The top two figures (MOC2-1221a, MOC2-1221b) show comparisons of the location of the new crater in a Viking 2 orbiter image taken in 1976, with views taken by the Mars Global Surveyor (MGS) Mars Orbiter Camera (MOC) in 1999 and 2005. The first figure (MOC2-1221a) shows an enlargement of the Viking image, as compared with much higher spatial resolution MOC narrow angle camera images. The second figure (MOC2-1221b) shows the Viking image compared to low resolution MOC wide angle camera views. The new crater, about 25 meters (~82 ft) across, is marked by a distinct dark, rayed ejecta pattern, which is seen to have faded somewhat between 1999 and 2005.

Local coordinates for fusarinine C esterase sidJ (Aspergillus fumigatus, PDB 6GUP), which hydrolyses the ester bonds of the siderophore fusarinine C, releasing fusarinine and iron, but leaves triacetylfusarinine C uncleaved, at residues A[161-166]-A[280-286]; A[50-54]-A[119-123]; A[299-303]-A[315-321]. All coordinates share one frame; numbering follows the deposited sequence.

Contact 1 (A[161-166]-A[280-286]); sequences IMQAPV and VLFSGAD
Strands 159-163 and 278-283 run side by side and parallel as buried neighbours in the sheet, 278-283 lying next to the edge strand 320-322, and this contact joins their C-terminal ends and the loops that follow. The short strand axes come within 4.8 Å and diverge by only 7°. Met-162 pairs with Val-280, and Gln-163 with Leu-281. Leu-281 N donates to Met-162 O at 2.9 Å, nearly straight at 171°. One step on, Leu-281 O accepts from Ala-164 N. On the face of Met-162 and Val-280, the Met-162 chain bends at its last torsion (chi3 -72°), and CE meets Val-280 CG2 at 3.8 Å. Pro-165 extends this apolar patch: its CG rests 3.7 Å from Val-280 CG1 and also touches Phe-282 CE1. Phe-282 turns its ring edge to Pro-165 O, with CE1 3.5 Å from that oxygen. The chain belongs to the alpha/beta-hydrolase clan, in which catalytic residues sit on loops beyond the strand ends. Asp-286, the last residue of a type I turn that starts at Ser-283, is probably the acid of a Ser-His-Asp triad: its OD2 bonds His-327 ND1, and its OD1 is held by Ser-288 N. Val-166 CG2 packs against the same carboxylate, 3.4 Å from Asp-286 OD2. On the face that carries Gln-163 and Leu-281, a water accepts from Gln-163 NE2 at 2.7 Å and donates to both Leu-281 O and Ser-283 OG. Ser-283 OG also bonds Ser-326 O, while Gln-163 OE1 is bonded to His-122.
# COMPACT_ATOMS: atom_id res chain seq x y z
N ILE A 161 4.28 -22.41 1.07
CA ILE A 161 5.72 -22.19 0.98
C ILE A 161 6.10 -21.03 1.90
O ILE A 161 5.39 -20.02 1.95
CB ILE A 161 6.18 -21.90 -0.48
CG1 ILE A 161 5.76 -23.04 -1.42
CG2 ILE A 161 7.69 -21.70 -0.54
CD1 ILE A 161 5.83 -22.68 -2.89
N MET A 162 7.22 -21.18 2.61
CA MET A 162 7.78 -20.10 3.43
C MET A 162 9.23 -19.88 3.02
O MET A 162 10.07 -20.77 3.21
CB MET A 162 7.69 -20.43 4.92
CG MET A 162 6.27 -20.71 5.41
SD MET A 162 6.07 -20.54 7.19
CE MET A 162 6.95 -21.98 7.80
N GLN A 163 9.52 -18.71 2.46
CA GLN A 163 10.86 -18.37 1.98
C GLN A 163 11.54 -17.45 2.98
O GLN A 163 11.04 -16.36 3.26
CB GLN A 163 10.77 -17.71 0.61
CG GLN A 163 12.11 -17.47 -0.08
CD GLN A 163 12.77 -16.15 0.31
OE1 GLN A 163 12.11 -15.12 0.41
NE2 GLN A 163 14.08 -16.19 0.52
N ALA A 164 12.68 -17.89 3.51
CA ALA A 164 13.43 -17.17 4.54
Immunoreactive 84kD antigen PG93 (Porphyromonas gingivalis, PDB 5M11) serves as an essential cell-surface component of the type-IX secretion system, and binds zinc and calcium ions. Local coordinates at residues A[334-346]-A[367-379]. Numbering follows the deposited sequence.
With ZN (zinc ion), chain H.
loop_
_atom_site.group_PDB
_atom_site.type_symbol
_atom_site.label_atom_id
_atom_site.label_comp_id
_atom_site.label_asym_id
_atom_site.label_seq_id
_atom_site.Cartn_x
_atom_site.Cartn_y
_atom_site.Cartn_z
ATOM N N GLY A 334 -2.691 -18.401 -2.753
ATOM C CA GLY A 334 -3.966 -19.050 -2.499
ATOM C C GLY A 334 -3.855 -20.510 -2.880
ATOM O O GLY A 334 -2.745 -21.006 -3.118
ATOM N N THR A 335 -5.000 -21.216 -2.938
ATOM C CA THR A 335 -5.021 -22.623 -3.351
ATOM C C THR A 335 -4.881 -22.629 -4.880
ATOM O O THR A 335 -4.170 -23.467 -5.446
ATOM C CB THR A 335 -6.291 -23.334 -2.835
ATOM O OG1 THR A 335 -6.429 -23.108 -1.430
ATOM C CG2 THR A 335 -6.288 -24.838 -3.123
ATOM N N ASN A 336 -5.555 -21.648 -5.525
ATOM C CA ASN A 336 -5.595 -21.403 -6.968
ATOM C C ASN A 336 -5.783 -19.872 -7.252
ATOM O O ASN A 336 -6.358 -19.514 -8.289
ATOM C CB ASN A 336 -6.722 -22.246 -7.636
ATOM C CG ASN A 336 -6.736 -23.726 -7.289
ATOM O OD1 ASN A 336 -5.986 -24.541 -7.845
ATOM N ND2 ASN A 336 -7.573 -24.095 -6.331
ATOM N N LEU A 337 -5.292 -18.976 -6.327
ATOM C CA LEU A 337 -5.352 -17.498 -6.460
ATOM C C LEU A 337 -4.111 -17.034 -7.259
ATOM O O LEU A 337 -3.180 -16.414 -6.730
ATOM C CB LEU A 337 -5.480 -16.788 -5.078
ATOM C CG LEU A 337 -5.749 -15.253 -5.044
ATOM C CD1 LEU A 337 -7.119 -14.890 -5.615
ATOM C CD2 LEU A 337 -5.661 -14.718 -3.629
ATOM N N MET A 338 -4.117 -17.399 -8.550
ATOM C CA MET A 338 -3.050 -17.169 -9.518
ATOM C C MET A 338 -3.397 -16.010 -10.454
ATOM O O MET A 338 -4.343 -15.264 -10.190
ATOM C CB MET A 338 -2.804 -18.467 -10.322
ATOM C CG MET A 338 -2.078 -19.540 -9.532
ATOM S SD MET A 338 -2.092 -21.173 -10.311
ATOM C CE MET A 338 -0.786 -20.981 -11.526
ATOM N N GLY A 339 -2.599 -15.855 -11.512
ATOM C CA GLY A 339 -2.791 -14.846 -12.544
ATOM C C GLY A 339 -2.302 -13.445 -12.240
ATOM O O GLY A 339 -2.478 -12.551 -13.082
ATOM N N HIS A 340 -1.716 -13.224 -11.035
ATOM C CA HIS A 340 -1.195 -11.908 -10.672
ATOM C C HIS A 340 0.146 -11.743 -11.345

The amount that the crater's rays faded between 1999 and 2005 can be used to help to estimate how many years ago the crater formed. The actual contrast between the ejecta blanket and the undisturbed volcano summit materials is actually much less than it appears to be in these processed images, and the amount of fading is also much less. We know from many examples that disturbed surfaces on Mars are dark (for example, dark slope streaks, dust devil tracks, and the tracks created by the Mars rover, Spirit), and that they lighten with time. Using these other examples to estimate how dark the ejecta of the Ulysses crater was originally, and the amount it has faded in six years, suggests that the crater formed in the early to mid 1980's.